All this recalls the Big Dragon Project that got chess rolling in China in 1975 and turned China into a major chess power, particularly in women's chess, by the end of the century. So far, several Europeans have devoted most of their lives to playing and teaching go -- the UK's Matthew MacFadyen and Romania's Cornel Burzo (Pavol Lisy's final opponent) come to mind. Nor is there any lack of young players who dream of making this game their life. With a European pro system in place, more of these dreams can become reality. Europe still has a long way to go before challenging Far Eastern domination, but the fuse has been lit.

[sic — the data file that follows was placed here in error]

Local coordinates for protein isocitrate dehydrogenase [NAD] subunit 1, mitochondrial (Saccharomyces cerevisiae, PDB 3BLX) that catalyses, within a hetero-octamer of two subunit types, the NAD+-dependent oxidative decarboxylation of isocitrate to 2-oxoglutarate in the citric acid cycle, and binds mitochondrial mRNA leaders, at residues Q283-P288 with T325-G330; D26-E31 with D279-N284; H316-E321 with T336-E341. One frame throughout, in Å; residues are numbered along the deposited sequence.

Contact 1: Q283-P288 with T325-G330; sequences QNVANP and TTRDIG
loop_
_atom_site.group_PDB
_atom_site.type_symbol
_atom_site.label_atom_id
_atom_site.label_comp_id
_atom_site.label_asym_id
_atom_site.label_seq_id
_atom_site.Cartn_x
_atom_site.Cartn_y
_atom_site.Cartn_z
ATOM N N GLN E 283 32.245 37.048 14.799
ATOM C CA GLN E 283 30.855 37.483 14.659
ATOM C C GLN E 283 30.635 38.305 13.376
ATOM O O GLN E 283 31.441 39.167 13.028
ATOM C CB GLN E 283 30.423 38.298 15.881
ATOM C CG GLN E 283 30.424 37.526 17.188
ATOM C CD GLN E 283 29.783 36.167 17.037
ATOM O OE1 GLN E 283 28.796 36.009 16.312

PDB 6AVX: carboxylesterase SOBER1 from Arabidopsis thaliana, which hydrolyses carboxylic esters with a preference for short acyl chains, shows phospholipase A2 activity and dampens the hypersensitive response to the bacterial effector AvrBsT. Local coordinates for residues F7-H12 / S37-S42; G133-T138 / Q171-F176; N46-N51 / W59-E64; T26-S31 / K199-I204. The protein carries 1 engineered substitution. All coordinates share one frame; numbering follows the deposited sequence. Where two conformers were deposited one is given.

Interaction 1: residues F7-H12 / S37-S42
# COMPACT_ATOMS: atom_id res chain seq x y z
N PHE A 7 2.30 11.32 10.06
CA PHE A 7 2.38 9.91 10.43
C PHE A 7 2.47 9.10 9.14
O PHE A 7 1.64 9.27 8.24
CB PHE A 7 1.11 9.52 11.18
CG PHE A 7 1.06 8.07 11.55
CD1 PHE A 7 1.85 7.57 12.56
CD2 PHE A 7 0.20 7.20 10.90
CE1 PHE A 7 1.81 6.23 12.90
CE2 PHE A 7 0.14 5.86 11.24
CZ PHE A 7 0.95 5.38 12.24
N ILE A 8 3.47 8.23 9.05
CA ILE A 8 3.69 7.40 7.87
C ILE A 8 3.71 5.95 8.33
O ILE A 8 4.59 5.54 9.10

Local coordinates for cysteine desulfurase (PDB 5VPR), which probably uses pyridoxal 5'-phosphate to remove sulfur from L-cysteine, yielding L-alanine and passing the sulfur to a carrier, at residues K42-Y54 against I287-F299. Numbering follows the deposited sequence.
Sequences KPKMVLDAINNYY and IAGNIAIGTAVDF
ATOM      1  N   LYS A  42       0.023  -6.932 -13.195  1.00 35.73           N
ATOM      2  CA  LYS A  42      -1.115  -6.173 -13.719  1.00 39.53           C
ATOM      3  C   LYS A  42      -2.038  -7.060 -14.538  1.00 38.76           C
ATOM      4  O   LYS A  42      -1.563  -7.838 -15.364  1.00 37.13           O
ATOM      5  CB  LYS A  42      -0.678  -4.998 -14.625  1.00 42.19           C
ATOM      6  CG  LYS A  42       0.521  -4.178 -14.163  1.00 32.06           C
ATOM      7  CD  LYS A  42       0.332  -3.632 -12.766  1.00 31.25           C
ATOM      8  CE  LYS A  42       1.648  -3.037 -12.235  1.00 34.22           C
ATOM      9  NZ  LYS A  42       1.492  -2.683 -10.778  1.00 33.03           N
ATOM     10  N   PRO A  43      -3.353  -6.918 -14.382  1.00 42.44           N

- James Davies
With the start of the 35th World Amateur Go Championship now less than two weeks away, it is time to take a look at the field. Fifty-seven players from a like number of countries and territories are scheduled to make the trip to Gyeongju, Korea to compete in the four-day, eight-round Swiss system. Many will be veterans of previous tournaments held in Japan and China, some drawn back to WAGC competition after a long absence, perhaps by the chance to be part of the first WAGC held in Korea. As usual, the largest contingent will come from Europe (30 players) and the youngest from the Far East (15 players, including an 11-year-old from Indonesia).